Life of Fred Geometry Expanded
One day in Fred’s life in which he . . .
• Falls in Love!
• Teaches you how to write an opera!
• Buys Hecks Kitchen!
• Does all of geometry up to the 14th dimension!
Geometry is one course that is different from all the rest. In the other courses, the emphasis is on calculating, manipulating and computing answers. In contrast, in geometry there are proofs to be created. It is much more like solving puzzles than grinding out numerical answers. For example, if you start out with a triangle that has two sides of equal length, you are asked to show that it has two angles that have the same size.
You will need at least one year of high school algebra. (Life of Fred: Beginning Algebra). In this geometry book for example, on p. 26 we will go from y + y = z to y = ½ z. It is preferable, however, that you have completed the two years of high school algebra. (Life of Fred: Beginning Algebra and Life of Fred: Advanced Algebra Expanded Edition). Most schools stick geometry between the two years of algebra – beginning algebra, geometry, advanced algebra – but there are a couple of reasons why this is not the best approach.
First, when you stick geometry between the two algebra courses, you will have a whole year to forget beginning algebra. Taking advanced algebra right after beginning algebra keeps the algebra fresh.
Second, the heart of geometry is learning how to do proofs. This requires an “older mind” than the mechanical stuff in the algebra courses. A person’s brain develops in stages. Most three-year-olds don’t enjoy quiz shows on television.
In this course you will learn about…
Attempts to prove the Parallel Postulate
Nicolai Ivanovich Lobachevsky’s geometry
Consistent Mathematical theories
Georg Friedrich Bernhard Riemann’s geometry
Geometries with only three points
Points and Lines
Attempts to prove the parallel postulate
Coordinates of a point
Definition of when one point is between two other points
Postulates and theorems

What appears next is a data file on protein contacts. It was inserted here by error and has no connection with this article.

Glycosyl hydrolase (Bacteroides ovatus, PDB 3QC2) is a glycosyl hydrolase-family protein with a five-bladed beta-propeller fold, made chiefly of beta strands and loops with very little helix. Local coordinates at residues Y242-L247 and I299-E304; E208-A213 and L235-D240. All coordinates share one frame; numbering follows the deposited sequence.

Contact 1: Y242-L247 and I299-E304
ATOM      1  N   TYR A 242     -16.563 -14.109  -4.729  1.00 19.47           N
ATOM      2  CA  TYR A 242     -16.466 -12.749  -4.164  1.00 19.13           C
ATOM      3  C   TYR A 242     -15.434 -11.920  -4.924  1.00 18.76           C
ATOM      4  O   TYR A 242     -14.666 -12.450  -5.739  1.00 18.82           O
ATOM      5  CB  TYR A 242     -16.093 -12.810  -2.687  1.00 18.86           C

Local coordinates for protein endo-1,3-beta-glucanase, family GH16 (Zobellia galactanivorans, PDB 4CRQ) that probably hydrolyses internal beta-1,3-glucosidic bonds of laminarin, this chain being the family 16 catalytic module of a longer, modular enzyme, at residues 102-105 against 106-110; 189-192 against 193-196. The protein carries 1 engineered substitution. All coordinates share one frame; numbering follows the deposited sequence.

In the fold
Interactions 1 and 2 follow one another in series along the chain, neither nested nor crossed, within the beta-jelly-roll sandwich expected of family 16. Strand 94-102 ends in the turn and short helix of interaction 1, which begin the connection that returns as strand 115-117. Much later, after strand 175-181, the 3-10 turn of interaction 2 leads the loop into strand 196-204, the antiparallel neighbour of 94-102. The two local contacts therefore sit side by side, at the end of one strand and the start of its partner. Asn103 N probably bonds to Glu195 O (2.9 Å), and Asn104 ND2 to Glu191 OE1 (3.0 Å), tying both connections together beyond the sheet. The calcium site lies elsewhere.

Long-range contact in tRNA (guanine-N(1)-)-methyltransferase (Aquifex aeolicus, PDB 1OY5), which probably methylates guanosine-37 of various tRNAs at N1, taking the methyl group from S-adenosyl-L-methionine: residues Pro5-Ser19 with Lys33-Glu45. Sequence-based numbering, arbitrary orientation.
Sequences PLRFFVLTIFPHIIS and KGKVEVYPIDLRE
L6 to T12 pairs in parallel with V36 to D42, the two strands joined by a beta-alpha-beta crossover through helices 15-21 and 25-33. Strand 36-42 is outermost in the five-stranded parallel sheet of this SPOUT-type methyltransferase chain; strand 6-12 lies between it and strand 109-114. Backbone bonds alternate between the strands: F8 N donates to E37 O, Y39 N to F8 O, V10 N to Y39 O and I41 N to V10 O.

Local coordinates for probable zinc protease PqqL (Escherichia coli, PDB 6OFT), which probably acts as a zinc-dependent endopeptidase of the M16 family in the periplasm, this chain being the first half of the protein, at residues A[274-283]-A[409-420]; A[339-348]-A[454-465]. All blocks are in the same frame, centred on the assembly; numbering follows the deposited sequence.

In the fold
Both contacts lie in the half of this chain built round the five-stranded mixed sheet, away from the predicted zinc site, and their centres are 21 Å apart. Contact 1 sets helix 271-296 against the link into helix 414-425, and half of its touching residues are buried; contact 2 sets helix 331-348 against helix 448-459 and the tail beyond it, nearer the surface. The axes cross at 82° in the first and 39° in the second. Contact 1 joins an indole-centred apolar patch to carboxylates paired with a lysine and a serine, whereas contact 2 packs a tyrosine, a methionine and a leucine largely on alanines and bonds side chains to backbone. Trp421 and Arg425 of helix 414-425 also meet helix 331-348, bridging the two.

Distance from a point to a Line
Tangent and secant lines
Theorems, propositions, lemmas, and corollaries
Honors Problem of the century:
If two angle bisectors are congruent
when drawn to the opposite sides,
then the triangle is isosceles
Midsegment of a triangle
A line perpendicular to a plane
Distance from a point to a plane
Parallel and perpendicular planes
Volume Formulas: cylinders, prisms,
cones, pyramids, spheres
Lateral Surface Area
Acute and Obtuse Triangles
Adjacent, opposite, hypotenuse
Angle bisector theorem
Definition of a triangle
Drawing auxiliary lines
equilateral and equiangular triangles
Isosceles triangle theorem
Proof that a right angle is congruent
to an obtuse angle using euclidean geometry
SSS, SAS, ASA postulates
Acute, obtuse, and right angles
Alternate interior angles and corresponding angles
Degrees, minutes, and seconds
Euclid’s The Elements
Inscribed angle theorem
Two proofs of the exterior angle theorem
Area and volume formulas
Rectangles, Rhombuses, and Squares
Center, radius, chord, diameter, secant, tangent
Proof by Cases
Compass and straightedge
Rules of the Game
Rusty compass constructions
Golden Rectangles and golden ratio
Trisecting an angle and squaring a circle
Incenter and circumcenter of a triangle
Collapsible compass constructions
46 popular constructions
Cartesian/rectangular/orthogonal coordinate system
Axes, origins, and quadrants
proofs using analytic geometry
Flawless (Modern) Geometry
Proof that every triangle is isosceles
Proof that an obtuse angle is congruent to a right angle
19-year-old Robert L Moore’s modern geometry
Geometry in Dimensions
Geometry in Four Dimensions
Geometry in high dimensions
Complete chart up to the 14th dimension
Stereochemistry and homochirality
Five manipulations of proportions
tesseracts and hypertesseracts
Definition of a polygon
Proof of a theorem in paragraph form
Hypothesis and conclusion
Hunch, hypothesis, theory, and law
Proofs of all the area formulas given
only the area of a square (This is hard.
Most books start with the area of
a triangle as given.)
Proofs of the Pythagorean theorem
Definition of a limit of a function
Inductive and deductive reasoning
Proofs using geometry
Unlike all other math programs, this one also has:
• The only verse of Fred’s famous song, “Another Day, Another Ray”
• The difference between iambic, trochaic, anapestic and dactyllic in poetry
• How easy it is to confuse asinorum which is in the genitive plural in Latin with asinus which is in the nominative singular.
• A good use for Prof. Eldwood’s Introduction to the Poetry of Armenia while on the deck of a pirate ship
All answers are included in the textbook.
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